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Opinion: The problems in Sweden are the problems in the world

Stephen Hinton 2016, photo Maj-Lis Koivisto

With the coalition of the left’s 144 seats in parliament and the right-wing block’s 143, and with the ultra-right wing Sweden Democrats left out of the block, many might be wondering whatever happened to the cozy social democratic, progressive Sweden held up as a model of a modern welfare state. Read More…

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The future is circular! And training is free – mostly

Stephen Hinton Consulting, together with the Swedish Sustainable Economy Foundation are pleased to announce the launch of a new training site:

http://circleeconomy.tssef.se

Together we aim to help you in your role as business leader, policy maker or entrepreneur to understand the basics of the circular economy to be ahead of coming legislation and to prepare your organisation to thrive in this new situation.

The new site offers short lessons in a wide range of circle-economy related subjects such as:

  • understanding the role of nutrients
  • the three key elements of the circular economy
  • seven points of intersection
  • putting circularity into the balance sheet
  • policy makers: matching market based instruments and the demands of the circular economy

We need peace not growth. Just do a search and replace.

We did the following thought experiment: we replaced the word growth  or economic growth with peace in excerpts from statutes and statements from some main global organisations. Take a look. Is it in improvement? Maybe you agree with us that Peace is the thing we need to focus on!

Read More…

OPINION: Business as usual destroys more capital than it creates.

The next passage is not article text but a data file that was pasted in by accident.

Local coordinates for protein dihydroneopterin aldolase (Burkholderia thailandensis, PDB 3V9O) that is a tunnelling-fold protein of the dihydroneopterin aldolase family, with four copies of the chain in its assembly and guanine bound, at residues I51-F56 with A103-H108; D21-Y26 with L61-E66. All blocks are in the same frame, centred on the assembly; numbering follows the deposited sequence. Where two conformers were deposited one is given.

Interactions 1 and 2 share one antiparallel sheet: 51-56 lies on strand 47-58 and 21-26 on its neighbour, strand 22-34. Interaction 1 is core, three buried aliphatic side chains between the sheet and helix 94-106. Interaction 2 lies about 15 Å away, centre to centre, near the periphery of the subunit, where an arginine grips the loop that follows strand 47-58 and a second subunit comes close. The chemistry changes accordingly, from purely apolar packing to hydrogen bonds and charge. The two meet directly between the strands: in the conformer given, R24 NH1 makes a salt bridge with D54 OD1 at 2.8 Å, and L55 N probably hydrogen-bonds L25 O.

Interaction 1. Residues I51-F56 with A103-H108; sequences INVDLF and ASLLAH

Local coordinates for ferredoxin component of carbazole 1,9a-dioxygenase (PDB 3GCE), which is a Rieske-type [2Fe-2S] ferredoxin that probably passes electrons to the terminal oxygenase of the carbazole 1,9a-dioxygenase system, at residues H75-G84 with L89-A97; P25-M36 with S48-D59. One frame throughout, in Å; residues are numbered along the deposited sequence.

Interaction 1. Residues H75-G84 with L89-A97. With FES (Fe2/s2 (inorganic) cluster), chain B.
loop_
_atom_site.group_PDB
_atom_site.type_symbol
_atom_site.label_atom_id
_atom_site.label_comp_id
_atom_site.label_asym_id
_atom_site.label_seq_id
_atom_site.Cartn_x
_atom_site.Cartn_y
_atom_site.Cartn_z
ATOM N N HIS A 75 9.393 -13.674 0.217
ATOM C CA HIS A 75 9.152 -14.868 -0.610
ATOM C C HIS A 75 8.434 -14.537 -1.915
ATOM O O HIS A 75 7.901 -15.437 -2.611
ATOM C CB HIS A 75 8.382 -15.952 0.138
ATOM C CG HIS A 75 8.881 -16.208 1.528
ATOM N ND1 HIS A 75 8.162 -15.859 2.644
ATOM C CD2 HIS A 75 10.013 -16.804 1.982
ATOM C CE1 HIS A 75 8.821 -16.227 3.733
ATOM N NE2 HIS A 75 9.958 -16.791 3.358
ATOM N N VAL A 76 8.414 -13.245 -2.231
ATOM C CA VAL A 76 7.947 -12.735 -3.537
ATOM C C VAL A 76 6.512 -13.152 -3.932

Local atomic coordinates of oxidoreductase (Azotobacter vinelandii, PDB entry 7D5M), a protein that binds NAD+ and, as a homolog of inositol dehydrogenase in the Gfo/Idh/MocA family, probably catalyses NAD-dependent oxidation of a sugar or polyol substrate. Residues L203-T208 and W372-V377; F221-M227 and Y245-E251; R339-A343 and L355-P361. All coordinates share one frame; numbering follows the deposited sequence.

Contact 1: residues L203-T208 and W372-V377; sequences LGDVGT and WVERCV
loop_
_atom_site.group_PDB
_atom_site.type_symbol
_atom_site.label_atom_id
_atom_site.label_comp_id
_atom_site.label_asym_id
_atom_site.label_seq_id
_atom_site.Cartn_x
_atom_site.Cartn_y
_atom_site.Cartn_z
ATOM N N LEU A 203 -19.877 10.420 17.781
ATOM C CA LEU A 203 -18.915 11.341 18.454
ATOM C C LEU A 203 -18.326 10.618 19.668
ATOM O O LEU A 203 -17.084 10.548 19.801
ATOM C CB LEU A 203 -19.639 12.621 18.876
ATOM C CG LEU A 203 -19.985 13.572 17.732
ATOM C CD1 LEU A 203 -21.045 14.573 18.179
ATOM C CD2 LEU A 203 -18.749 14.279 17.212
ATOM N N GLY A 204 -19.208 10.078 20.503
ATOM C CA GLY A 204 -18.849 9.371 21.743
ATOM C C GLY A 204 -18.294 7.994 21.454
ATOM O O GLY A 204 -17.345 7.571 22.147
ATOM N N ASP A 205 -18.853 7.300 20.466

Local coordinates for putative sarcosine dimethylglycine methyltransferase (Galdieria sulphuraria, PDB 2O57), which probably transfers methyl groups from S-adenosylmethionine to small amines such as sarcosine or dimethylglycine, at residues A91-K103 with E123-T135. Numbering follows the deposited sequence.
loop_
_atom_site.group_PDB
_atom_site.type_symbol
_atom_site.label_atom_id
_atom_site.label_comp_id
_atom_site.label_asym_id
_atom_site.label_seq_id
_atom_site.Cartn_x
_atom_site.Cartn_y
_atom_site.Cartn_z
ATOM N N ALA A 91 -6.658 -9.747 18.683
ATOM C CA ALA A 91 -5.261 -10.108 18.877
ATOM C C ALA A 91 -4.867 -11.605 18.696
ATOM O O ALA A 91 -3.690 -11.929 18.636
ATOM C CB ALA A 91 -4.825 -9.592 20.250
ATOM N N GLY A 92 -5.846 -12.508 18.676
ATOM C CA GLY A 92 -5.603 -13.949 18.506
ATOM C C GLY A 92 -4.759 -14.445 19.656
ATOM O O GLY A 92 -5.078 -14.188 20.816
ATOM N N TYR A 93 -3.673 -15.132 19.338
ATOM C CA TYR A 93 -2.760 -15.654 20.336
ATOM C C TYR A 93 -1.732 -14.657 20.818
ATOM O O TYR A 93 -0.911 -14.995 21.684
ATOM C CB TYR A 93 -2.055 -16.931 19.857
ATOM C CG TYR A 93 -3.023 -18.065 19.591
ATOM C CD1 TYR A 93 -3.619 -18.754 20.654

Stephen Hinton, photo Maj-Lis Koivisto

Business schools purvey the amassed experience of successful entrepreneurs from the last few hundred years. The problem with that is this experience is based on the availability of increasingly vast quantities of energy and cheap raw materials, along with licence to basically release waste straight out into the environment. This two century’s worth of “business” experience treats nature as an unlimited resource store and waste dump. An out-of-date mindset. We have moved on. There is a need for a new way of doing business: a system that takes into account the limitations of the planet and needs to maintain human well-being. That system is called circular economy. Read More…

Can we save the Baltic and improve our economy?

 

Stephen Hinton is a member of the board of the Swedish Sustainable Economy Foundation and specializes in aligning environmental concerns with fiscal systems. He has been involved in several projects, including with the Nordic Council of Ministers, to explore the possibility of using market forces to drive a circular economy for nutrients. One of the Foundation’s recent initiatives is a role-play/business game that explores the assumptions behind fiscal instrument application and sustainable technology investment decisions. These simulations reveal a wealth of insight into possibilities to change economic paradigms.

Stephen’s presentation focuses on the fiscal approaches to overcoming barriers including:

  • Behaviour: How to make doing right cheaper
  • Information:Opportunities arising from the digitalised economy
  • Efficacy:Where to apply instruments to encourage circularity
  • Investment:Using money collected from fees to overcome investment barriers
  • Political resistance: Ways to gaining political acceptance for extra charges
  • Public Opinion: Different effects on public opinion and behaviour.